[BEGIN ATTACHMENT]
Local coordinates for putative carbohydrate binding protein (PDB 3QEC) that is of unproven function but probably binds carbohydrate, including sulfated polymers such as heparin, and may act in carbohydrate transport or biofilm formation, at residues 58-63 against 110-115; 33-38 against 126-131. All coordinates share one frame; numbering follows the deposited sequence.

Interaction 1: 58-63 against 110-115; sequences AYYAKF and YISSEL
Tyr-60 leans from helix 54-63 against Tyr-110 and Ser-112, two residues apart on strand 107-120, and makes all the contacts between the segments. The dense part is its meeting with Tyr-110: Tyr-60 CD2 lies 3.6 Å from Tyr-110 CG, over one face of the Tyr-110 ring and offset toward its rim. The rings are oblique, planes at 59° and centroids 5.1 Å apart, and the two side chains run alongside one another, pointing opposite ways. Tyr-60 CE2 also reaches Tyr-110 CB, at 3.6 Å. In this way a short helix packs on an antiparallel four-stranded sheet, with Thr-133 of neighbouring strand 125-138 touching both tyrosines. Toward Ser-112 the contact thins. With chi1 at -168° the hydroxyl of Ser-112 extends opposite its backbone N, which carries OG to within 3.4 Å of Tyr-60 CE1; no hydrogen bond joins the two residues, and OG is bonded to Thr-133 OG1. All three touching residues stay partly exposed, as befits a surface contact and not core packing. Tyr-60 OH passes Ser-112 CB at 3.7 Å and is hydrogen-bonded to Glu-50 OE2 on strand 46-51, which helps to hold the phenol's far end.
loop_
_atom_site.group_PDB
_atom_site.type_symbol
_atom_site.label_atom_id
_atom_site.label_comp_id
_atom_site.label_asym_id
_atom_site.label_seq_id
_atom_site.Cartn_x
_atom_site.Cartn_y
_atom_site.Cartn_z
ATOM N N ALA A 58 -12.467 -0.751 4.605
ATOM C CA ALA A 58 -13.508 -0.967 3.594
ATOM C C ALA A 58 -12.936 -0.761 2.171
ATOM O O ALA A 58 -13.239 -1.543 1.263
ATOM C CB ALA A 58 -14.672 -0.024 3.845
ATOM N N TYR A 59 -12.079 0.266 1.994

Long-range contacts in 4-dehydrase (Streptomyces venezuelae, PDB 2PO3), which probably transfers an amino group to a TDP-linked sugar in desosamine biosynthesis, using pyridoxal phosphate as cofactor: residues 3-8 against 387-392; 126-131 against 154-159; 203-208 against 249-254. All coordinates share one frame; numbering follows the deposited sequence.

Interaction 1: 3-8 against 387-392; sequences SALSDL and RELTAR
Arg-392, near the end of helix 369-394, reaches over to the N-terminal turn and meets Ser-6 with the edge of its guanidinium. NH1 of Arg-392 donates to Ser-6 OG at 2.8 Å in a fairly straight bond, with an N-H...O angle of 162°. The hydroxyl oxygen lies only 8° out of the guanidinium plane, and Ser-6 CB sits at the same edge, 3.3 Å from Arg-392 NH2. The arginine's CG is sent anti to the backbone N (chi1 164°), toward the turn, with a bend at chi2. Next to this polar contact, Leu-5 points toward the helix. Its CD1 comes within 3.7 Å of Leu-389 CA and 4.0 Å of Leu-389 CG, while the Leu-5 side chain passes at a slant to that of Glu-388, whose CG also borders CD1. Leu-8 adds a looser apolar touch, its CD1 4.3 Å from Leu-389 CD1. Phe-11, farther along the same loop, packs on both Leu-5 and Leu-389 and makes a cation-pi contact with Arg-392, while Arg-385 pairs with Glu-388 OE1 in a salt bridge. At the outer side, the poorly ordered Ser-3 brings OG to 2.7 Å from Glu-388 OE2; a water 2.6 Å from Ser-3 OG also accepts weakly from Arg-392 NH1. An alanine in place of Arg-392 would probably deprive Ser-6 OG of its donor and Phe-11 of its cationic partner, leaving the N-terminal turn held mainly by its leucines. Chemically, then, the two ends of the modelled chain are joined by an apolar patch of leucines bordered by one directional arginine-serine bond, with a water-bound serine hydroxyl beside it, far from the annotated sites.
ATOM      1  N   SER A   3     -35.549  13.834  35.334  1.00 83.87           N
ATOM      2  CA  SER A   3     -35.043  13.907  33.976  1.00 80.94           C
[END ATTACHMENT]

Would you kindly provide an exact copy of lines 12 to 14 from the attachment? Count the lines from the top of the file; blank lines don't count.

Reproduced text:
_atom_site.Cartn_y
_atom_site.Cartn_z
ATOM N N ALA A 58 -12.467 -0.751 4.605